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Useful JavaScript Arrays Methods

bigsondev profile image BigsonDev Updated on ・5 min read

Originally posted on bigsondev.com


Arrays exist in every programming language. It's a data structure best suited for storing multiple values. And, for doing various operations on these values, often called as a collection.


Introduction

It's always best to learn by doing. Take a look at the below code example, study, and execute it step by step.

// Create an array of 3 items using [ ] brackets
const friends = ["John", "Joe", "Jane"];

// Here we have a "collection" of friends declared as an array
console.log(friends); // ["John", "Joe", "Jane"]

// Array is indexed from 0 and not from 1
// 0 -> "John", 1 -> "Joe", 2 -> "Jane"

// Access particular friend from an array
console.log(friends[0]); // "John"
console.log(friends[1]); // "Joe"
console.log(friends[2]); // "Jane"
console.log(friends[3]); // undefined (we don't have 4th item)

// Get length of the array
console.log(friends.length); // 3 (as we have 3 items in the friends array)

// Safe way to get the last item of an array 
console.log(friends[friends.length - 1]) // "Jane"

// Directly change an array item
friends[0] = 'Pedro';
console.log(friends); // ["Pedro", "Joe", "Jane"]

// Directly push to an array
friends.push('Max');
console.log(friends); // ["Pedro", "Joe", "Jane", "Max"]

// Directly remove the item from an array
friends.pop();
console.log(friends); // ["Pedro", "Joe", "Jane"]
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Let's learn how to utilize array methods to do useful operations on the entire collection.


Useful Array Methods & Avoiding Loops

Changing original array items, pushing to it results in mutating which can introduce unwanted, side effects and makes code much more difficult to maintain. Let's aim for a declarative, functional approach with immutability in mind. Go through the below examples to see how we can easily achieve that with less code and more semantics.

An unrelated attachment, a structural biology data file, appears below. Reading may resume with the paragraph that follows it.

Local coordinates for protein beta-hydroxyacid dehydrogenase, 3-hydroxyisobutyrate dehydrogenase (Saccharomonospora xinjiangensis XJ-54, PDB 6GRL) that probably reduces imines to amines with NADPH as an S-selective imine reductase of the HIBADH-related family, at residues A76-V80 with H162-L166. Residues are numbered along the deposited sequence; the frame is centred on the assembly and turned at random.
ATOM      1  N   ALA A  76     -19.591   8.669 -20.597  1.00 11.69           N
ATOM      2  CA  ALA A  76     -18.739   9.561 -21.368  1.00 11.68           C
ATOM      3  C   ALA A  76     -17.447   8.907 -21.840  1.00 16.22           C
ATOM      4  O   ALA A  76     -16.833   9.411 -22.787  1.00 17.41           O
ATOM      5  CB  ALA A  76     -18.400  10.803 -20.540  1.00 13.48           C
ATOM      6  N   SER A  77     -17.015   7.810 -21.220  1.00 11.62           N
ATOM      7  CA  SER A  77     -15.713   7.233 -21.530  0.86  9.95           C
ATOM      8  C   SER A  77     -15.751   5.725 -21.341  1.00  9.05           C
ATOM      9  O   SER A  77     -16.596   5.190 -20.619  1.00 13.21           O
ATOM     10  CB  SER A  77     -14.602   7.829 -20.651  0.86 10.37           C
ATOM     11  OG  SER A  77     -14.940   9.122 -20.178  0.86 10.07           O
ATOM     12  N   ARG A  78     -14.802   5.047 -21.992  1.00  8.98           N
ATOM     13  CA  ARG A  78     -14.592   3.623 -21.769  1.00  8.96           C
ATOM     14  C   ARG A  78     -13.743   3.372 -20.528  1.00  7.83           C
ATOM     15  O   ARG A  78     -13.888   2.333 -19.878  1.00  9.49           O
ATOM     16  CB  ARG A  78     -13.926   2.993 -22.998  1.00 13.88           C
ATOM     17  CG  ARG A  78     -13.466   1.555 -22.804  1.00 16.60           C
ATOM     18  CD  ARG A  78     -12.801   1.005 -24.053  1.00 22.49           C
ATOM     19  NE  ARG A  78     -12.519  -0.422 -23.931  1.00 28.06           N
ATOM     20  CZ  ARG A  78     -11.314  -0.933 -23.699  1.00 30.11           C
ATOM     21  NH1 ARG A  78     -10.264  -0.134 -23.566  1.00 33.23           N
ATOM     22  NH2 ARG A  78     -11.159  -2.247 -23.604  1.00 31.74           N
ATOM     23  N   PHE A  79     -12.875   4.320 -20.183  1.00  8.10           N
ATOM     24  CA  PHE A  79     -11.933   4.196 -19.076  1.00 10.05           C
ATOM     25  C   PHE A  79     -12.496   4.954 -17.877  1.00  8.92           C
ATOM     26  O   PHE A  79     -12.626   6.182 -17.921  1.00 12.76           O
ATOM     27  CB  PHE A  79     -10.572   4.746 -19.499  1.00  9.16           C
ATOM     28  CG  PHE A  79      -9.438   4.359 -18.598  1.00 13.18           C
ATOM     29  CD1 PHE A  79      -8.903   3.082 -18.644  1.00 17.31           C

1. .map()

Assignment: Multiply all numbers by 2.

Loop solution:

const numbers = [5, 10, 15, 20];

for (let i = 0; i < numbers.length; i++) {
  numbers[i] = numbers[i] * 2;
}

console.log(numbers); // [10, 20, 30, 40]
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Map numbers in an array:

const numbers = [5, 10, 15, 20];
const multipliedNumbers = numbers.map((number) => number * 2);

console.log(numbers); // [5, 10, 15, 20];
console.log(multipliedNumbers); // [10, 20, 30, 40]
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2. .filter()

Assignment: Remove all numbers less or equal to 10.

Loop solution:

const numbers = [5, 10, 15, 20];
const filteredNumbers = [];

for (let i = 0; i < numbers.length; i++) {
  const currentNumber = numbers[i];

  if (currentNumber > 10) {
    filteredNumbers.push(currentNumber);
  } 
}

console.log(numbers); // [5, 10, 15, 20]
console.log(filteredNumbers); // [15, 20]
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Filter numbers in an array:

const numbers = [5, 10, 15, 20];
const filteredNumbers = numbers.filter((number) => number > 10);

console.log(numbers); // [5, 10, 15, 20]
console.log(filteredNumbers); // [15, 20]
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3. .reduce()

Assignment: Sum all numbers.

Loop solution:

const numbers = [5, 10, 15, 20];
let sum = 0;

for (let i = 0; i < numbers.length; i++) {
  sum += numbers[i];
}

console.log(sum); // 50
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Reduce numbers to create a sum:

const numbers = [5, 10, 15, 20];
const sum = numbers.reduce((accumulator, number) => accumulator += number, 0);

console.log(sum); // 50
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4. .indexOf()

Assignment: Find an index of number 15.

Loop solution:

const numbers = [5, 10, 15, 20];
const numberToFind = 15;
let numberToFindIndex = undefined;

for (let i = 0; i < numbers.length; i++) {
  if (numbers[i] === numberToFind) {
    numberToFindIndex = i;
    break;
  }
}

console.log(numberToFindIndex); // 2, remember that array is indexed from 0